• In some embodiments, the grain size of all carbides and borides may not exceed 25 micrometers in their longest dimension. In some embodiments, the grain size of all carbides and borides may not exceed 5 micrometers in their longest dimension.
  • In some embodiments, the article of manufacture can comprise a sleeve or layer for use in pipelines designed to carry abrasive slurries. Also disclosed herein are embodiments of a wear resistant component comprising embodiments of the disclosed article of manufacture.
  • Also disclosed are embodiments of an article of manufacture comprising an alloy comprising Fe, Cr, and C, wherein a total carbide and boride content in a microstructure of the alloy exceeds 0.4 mole fraction, and wherein a total volume of segregated carbides is less than 0.05 mole fraction, segregated carbides being defined as Fe or Cr-rich boride or carbide meeting the equation: Fe+Cr>50 wt. %, wherein the segregated carbides are thermodynamically stable at a temperature above a temperature at which austenite of the alloy is thermodynamically stable.
  • In some embodiments, the alloy can be an iron based alloy and can comprise C: 2.2-4.02 wt. %, and Cr: 10-34 wt. %. In some embodiments, the alloy can comprise C: 2.5-3.8 wt. %, Cr: 10-28 wt. %, Nb: 0-5 wt. %, and W: 0-9 wt. %. In some embodiments, the alloy can comprise Mn: 0-1 wt. %, Mo: 0-1 wt. %, Si: 0-1 wt. %, Ti: 0-0.5 wt. %, and V: 0-3 wt. %.
  • In some embodiments, the alloy can comprise C: 2.2-4.02 wt. %, Cr: 12.7-34 wt. %, Nb: 3.8-5 wt. %, and W: 4.37-9 wt. %.
  • In some embodiments, the total carbide and/or boride content can exceed 0.45 mole fraction. In some embodiments, the total carbide and/or boride content can exceed 0.50 mole fraction. In some embodiments, the article of manufacture can comprise a sleeve or layer used in pipelines designed to carry abrasive slurries. Also disclosed herein are embodiments of a wear resistant component which can comprise embodiments of the disclosed article of manufacture.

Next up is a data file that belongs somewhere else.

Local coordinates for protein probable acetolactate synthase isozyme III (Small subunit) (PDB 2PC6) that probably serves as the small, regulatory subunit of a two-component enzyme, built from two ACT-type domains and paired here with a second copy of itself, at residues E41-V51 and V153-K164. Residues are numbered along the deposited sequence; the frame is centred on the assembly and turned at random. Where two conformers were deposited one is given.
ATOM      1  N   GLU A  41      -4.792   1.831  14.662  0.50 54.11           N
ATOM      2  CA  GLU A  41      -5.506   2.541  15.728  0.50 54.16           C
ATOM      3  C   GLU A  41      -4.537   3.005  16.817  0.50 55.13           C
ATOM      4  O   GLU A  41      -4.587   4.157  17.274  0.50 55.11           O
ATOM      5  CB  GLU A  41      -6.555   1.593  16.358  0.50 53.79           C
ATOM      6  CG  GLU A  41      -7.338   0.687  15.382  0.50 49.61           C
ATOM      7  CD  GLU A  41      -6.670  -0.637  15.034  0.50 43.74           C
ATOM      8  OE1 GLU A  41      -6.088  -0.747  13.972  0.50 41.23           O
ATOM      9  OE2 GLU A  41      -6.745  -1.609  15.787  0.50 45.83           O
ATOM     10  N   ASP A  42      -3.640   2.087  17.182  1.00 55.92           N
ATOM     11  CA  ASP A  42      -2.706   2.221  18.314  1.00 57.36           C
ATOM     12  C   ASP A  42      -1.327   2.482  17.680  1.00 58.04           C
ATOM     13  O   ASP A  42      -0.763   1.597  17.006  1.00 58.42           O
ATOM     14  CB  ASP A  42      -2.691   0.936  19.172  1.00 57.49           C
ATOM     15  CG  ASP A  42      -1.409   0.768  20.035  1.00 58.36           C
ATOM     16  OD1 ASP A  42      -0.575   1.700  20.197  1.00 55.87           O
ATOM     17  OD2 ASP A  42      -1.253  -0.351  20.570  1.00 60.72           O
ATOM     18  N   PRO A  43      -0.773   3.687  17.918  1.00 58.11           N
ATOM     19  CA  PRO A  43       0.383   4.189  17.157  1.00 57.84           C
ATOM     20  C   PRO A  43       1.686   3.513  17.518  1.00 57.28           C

• Also disclosed herein are embodiments of a method of forming a component comprising providing an alloy comprising Fe, Cr, and C, wherein a total carbide and boride content in a microstructure of the alloy exceeds 40 volume %. and wherein a grain size of all carbides and borides is less than or equal to 50 micrometers in their longest dimension, and forming a component from the alloy.
  • In some embodiments, the alloy can be an iron-based alloy and can comprise C: 2.2-4.02 wt. %, and Cr: 10-34 wt. %. In some embodiments, the alloy can comprise C: 2.5-3.8 wt. %, Cr: 10-28 wt. %, Nb: 0-5 wt. %, W: 0-9 wt. %, Mn: 0-1 wt. %, Mo: 0-1 wt. %, Si: 0-1 wt. %, Ti: 0-0.5 wt. %, and V: 0-3 wt. %. In some embodiments, the alloy can comprise C: 2.2-4.02 wt. %, Cr: 12.7-34 wt. %, Nb: 3.8-5 wt. %, and W: 4.37-9 wt. %.
  • In some embodiments, the total carbide and/or boride content can exceed 0.45 mole fraction. In some embodiments, the total carbide and/or boride content can exceed 0.50 mole fraction.
  • In some embodiments, the method can comprise forming the component via a casting process. In some embodiments, the method can comprise forming the component into a sleeve or layer.
  • BRIEF DESCRIPTION OF THE DRAWINGS
  • FIG. 1 illustrates a solidification diagram of an embodiment of, in wt. %, Fe: bal, Cr: 25%, C:3.6%.
  • FIG. 2 illustrates a solidification diagram of an embodiment of, in weight %, Fe: 17%, C:3.6%, Nb 5%, W 5%.
  • FIGS. 3A-B illustrate an SEM micrograph of embodiments of alloy X22 at 1,000× magnification (FIG. 3A) and 5,000× magnification (FIG. 3B).
  • FIG. 4 illustrates an SEM micrograph of embodiments of alloy X24 at 1,000× magnification.
  • DETAILED DESCRIPTION
  • Disclosed herein is an alloy material, such as an alloy containing Fe, C and Cr, having high carbide contents, as well as a method of increasing carbide content in an alloy. Generally as either Cr or C is increased, the alloy is pushed towards increased amounts of primary, or eutectic, chromium carbide fractions, so embodiments of the disclosed alloys may fall within the group known as chromium white irons. In some embodiments, the disclosed alloys can be “iron based,” indicating that they have a composition that is predominantly iron, e.g., at least 50 wt. % iron. Also disclosed herein are different criteria that can be used for producing a high carbide content alloy. Thermodynamic, microstructural, and compositional criteria could be used to produce such an alloy. In some embodiments, only one of the criterial can be used to form the alloy, and in some embodiments multiple criteria can be used to form the alloy.
  • Thermodynamic Criteria:
  • In some embodiments, an alloy can be described fully by thermodynamic models. Two thermodynamic criteria can be used to define fine-grained high carbide content cast irons as are described herein: 1) the maximum mole fraction of the carbide or boride content in the material formed during cooling from a liquid state, and 2) the mole fraction of Fe,Cr-rich type carbides formed prior to the initial formation of the austenitic or ferritic matrix.